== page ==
Cancer Research

Blood test may help doctors catch pancreatic cancer early

A blood test may be able to detect the most common form of pancreatic cancer while it is still in its early stages while also helping doctors accurately stage a patient’s disease and guide them to the appropriate treatment.

John Infanti

Media Contact


In the News

New Scientist

CRISPR cancer trial finds that gene-edited immune cells are safe

Edward Stadtmauer and Carl June of the Perelman School of Medicine spoke about a clinical trial that found it safe to inject CRISPR gene-edited immune cells into people with advanced cancer.



Deciphering a cancer treatment’s dark side

Saar Gill of the Perelman School of Medicine said it would be easier to treat cancer using CAR-T cell therapy without the looming possibility of triggering cytokine release syndrome.


Scientific American

Could immunotherapy treat diseases besides cancer?

Jonathan Epstein of the Perelman School of Medicine is quoted on how immunotherapy has transformed cancer care.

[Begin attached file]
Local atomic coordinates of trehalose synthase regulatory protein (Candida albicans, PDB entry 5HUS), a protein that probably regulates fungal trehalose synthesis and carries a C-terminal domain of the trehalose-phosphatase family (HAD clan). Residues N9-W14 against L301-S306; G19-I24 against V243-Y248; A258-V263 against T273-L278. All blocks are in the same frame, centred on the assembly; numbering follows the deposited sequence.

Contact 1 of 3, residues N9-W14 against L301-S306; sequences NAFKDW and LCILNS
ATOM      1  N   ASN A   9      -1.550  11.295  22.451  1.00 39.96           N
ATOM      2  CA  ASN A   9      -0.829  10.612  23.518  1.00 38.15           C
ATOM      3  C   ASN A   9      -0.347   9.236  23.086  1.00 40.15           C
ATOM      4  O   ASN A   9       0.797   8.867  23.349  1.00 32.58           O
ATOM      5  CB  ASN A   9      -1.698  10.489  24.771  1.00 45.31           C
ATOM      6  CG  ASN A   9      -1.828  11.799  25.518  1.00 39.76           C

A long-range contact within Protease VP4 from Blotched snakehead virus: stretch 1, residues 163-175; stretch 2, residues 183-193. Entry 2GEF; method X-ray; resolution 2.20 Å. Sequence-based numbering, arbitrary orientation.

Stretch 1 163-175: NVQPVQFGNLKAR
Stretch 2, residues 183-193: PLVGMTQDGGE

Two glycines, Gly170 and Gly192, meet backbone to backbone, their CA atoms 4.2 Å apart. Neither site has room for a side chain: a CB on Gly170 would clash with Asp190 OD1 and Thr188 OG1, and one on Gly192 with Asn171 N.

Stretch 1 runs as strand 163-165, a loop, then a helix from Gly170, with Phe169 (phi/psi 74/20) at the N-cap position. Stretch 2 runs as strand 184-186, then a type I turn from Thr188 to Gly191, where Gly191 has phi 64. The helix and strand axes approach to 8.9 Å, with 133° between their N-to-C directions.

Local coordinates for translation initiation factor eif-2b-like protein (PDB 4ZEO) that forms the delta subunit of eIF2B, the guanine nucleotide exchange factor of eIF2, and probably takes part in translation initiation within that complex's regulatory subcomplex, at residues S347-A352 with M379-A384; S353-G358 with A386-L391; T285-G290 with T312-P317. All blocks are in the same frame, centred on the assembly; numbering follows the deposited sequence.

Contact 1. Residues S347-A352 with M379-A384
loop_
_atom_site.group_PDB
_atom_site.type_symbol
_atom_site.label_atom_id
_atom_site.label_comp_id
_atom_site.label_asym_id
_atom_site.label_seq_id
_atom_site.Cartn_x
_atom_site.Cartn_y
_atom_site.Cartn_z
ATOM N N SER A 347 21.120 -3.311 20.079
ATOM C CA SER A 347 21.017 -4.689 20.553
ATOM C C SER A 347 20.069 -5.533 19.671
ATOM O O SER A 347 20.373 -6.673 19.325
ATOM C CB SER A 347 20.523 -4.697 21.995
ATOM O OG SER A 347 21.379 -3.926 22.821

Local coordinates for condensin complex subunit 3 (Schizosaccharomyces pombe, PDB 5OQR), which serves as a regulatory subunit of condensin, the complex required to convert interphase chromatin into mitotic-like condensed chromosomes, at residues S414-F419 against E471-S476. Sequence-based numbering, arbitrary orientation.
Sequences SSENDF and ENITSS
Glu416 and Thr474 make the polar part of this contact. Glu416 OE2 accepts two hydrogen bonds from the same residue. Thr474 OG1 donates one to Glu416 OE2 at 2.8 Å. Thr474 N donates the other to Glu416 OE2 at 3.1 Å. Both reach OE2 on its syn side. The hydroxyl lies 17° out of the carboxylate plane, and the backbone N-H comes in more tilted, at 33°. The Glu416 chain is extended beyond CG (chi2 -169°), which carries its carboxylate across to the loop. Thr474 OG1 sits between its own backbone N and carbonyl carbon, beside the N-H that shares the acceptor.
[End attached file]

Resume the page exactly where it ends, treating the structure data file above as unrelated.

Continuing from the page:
Philadelphia Inquirer

The world’s first T-cell therapy for a solid tumor cancer is made in Philly

Carl June of the Perelman School of Medicine commented on news of Iovance Biotherapeutics’ new facilities in South Philadelphia. “Recent advances in the understanding of cancer and the immune system have made a compelling case that [tumor-infiltrating lymphocyte] therapy could be effective in diverse cancers beyond melanoma, such as lung cancer and cervical cancer,” he said. “The decision of Iovance to conduct commercial scale manufacturing in the Philadelphia Navy Yard is wonderful news.”


U.S. News & World Report

Fertility after cancer

Christos Coutifaris and Clarisa Gracia of the Perelman School of Medicine spoke about patients’ fertility options after cancer treatment.


ABC News

Experts offer new recommendations for screening more women for breast cancer

Susan Domcheck of the Basser Center for BRCA at the Abramson Cancer Center said that while new recommendations for the screening for BRCA1 and 2 gene mutations are “very valuable,” they don’t address many persistent problems. She stressed the need for additional research regarding BRCA mutations and risk factors, including the effect of race, ethnicity and socioeconomic status.